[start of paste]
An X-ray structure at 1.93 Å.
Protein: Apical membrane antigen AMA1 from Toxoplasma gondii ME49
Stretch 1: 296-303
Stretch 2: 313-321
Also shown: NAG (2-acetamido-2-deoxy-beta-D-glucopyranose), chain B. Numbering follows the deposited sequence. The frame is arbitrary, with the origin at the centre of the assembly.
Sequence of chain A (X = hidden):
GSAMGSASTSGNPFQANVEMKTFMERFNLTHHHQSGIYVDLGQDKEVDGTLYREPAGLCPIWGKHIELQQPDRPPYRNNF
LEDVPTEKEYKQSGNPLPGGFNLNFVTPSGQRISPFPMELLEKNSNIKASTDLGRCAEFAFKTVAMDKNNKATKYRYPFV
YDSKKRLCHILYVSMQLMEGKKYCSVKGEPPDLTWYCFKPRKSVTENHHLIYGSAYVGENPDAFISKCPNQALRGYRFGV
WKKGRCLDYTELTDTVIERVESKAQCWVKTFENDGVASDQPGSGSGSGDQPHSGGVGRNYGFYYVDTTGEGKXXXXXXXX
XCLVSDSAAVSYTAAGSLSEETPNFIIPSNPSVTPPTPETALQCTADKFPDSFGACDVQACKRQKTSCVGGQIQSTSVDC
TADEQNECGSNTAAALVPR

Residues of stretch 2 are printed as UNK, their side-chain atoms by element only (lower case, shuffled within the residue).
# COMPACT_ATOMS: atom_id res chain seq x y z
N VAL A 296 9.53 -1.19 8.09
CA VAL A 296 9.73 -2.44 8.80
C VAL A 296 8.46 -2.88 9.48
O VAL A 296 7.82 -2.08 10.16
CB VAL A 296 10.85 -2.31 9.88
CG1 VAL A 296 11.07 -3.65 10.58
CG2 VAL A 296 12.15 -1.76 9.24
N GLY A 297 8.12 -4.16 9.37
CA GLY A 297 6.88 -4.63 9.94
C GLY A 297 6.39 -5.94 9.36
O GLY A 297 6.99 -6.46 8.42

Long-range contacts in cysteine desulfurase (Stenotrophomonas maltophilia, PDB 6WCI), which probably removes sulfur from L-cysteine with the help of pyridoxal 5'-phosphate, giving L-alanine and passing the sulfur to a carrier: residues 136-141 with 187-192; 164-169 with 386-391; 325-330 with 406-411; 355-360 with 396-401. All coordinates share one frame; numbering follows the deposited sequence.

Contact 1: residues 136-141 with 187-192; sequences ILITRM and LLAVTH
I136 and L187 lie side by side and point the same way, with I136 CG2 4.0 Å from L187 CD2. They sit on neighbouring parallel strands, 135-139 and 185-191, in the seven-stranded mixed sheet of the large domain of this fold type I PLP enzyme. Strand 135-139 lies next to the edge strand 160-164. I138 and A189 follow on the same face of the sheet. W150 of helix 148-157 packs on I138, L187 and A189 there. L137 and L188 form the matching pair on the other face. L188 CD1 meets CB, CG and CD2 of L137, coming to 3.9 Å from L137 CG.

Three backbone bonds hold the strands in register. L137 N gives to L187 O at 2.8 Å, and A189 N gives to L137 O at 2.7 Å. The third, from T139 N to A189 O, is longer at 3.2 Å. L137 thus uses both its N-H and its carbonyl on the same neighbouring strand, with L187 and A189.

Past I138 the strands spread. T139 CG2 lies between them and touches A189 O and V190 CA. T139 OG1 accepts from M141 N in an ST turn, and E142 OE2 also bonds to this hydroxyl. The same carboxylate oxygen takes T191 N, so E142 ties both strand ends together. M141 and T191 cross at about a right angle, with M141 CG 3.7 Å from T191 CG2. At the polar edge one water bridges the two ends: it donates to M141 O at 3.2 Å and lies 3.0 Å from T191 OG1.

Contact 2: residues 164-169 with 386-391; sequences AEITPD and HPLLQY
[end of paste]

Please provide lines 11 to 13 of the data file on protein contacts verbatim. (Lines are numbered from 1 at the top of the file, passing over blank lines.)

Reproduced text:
XCLVSDSAAVSYTAAGSLSEETPNFIIPSNPSVTPPTPETALQCTADKFPDSFGACDVQACKRQKTSCVGGQIQSTSVDC
TADEQNECGSNTAAALVPR

Residues of stretch 2 are printed as UNK, their side-chain atoms by element only (lower case, shuffled within the residue).